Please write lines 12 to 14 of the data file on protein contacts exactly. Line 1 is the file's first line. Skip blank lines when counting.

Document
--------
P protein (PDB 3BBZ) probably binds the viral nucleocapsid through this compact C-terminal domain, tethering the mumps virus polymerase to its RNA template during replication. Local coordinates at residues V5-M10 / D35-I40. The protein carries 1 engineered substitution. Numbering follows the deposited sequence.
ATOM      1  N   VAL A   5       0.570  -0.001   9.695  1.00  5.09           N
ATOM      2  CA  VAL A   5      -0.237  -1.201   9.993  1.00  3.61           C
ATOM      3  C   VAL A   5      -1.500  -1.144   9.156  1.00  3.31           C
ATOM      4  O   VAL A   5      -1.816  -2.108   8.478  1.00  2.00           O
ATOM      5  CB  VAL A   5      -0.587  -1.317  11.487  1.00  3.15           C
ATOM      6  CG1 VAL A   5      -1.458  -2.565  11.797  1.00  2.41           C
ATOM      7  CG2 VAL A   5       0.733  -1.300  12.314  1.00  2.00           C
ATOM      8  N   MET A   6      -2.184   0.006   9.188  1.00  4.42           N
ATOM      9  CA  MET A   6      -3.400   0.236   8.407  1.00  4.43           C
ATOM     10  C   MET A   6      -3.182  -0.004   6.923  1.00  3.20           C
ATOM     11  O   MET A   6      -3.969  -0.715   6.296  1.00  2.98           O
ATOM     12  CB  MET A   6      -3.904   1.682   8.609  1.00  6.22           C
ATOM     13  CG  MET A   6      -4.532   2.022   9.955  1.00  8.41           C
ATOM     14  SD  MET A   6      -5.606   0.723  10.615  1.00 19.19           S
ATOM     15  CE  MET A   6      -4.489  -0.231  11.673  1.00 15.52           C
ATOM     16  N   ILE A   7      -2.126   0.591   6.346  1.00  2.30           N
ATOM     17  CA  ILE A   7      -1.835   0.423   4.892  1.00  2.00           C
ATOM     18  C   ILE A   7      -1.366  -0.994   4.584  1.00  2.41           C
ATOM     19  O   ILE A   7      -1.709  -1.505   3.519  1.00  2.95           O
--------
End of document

ATOM     11  O   MET A   6      -3.969  -0.715   6.296  1.00  2.98           O
ATOM     12  CB  MET A   6      -3.904   1.682   8.609  1.00  6.22           C
ATOM     13  CG  MET A   6      -4.532   2.022   9.955  1.00  8.41           C